Best Cities to Stay on the Big Island of Hawaii: Discover Hidden Gems

Dreaming of a Hawaiian getaway? You’re in for a treat on the Big Island, where the spirit of aloha is as vast as its volcanic landscapes. Picking the perfect city to stay in can make or break your island adventure.

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From the sunny shores of Kona to the lush rainforests of Hilo, each city on the Big Island has its unique charm. You’ll want to choose a spot that not only fits your vibe but also puts you close to the breathtaking nature and culture Hawaii is known for.

Kona: A Sunny Paradise

When you’re dreaming of perfect sunny days on the Big Island, Kona is the place to be. As a seasoned Hawaii travel expert, I’ve relished the Kona coast’s clear skies and warm sunshine, which grace the area nearly year-round. This side of the island is sheltered from the trade winds by the mighty Maunaloa, ensuring that Kona is your sunny paradise.

Kona’s magic isn’t just in its weather; it’s also the go-to spot for world-class coffee. Kona Coffee is cultivated on the fertile slopes of the local volcanoes, where it’s handpicked and roasted to create a cup that’s as unforgettable as the island itself. During your stay, you can visit multiple coffee farms and immerse yourself in the rich aroma of coffee brewing – a true sensory delight.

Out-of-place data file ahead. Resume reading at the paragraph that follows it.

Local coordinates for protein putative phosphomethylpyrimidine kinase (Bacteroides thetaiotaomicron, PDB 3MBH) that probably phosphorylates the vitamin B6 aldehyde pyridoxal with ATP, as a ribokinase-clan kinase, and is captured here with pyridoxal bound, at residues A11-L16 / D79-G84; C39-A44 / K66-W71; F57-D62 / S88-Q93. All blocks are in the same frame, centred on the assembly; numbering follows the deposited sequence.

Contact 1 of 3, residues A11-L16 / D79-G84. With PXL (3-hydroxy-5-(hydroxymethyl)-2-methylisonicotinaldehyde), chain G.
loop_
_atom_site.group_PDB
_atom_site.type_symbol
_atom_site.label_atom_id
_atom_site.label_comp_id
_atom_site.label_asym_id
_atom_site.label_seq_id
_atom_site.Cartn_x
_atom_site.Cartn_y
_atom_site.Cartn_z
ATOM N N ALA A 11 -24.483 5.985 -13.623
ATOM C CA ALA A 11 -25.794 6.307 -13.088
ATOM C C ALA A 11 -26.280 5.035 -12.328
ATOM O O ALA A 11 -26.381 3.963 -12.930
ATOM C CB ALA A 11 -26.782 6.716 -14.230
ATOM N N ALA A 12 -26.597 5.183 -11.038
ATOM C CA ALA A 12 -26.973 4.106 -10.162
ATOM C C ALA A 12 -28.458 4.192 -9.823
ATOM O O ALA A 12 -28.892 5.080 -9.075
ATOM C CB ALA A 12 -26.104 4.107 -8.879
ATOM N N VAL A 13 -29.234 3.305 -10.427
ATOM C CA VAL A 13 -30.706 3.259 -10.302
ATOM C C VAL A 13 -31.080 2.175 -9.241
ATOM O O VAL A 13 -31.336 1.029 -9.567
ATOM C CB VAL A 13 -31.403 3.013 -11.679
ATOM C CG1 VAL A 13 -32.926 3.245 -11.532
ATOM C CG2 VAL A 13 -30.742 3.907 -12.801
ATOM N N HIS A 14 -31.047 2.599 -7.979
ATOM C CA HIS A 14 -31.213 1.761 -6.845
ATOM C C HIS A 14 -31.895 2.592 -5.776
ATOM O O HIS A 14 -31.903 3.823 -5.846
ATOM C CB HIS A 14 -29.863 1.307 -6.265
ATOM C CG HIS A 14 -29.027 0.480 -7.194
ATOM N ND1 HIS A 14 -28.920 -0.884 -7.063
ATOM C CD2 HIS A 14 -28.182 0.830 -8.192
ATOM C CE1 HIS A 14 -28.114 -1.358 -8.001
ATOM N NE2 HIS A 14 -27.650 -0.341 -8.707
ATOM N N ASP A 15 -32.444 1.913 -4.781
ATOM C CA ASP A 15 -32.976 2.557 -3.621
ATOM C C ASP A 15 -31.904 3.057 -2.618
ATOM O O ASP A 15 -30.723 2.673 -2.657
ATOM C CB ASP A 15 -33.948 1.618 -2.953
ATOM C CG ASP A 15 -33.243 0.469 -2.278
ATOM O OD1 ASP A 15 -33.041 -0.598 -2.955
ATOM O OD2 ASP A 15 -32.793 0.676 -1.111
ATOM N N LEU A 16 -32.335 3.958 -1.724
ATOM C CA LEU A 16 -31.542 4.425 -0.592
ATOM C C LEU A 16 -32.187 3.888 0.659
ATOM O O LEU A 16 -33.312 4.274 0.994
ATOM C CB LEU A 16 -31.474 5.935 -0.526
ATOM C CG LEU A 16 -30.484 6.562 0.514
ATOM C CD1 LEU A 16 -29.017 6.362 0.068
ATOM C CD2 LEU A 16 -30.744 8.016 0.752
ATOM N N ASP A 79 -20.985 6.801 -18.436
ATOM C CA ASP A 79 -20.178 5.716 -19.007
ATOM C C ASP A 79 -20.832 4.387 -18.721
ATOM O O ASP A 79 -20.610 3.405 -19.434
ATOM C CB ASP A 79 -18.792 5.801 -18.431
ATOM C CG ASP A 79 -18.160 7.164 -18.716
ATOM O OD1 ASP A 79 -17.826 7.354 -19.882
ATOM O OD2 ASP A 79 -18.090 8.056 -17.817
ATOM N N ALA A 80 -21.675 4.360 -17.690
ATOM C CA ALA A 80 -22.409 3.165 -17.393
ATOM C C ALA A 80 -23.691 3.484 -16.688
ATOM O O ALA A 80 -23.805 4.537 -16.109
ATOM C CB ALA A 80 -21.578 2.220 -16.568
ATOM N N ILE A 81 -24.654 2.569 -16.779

• Engage in water activities like snorkeling and deep-sea fishing.
  • Explore historical sites like the Hulihe‘e Palace and the sacred City of Refuge.
  • Attend the Ironman World Championship if you’re here in October.

In Kona, the beaches beckon with their white sands and tranquil waves. For adventurers, the opportunities are boundless. Within a short drive, you can find some of the Big Island’s most renowned snorkeling spots, brimming with vibrant sea life. It’s here that I’ve spent countless hours floating above coral gardens, in the company of colorful fish and gentle sea turtles.

Shopping and dining in Kona offer a mix of local and international flavors. The Ali’i Drive is a bustling oceanfront street lined with shops, restaurants, and galleries that feature local artisans. Whether you’re craving fresh poke or shopping for unique island-inspired crafts, Kona’s blend of cultural experiences satisfies all kinds of visitors.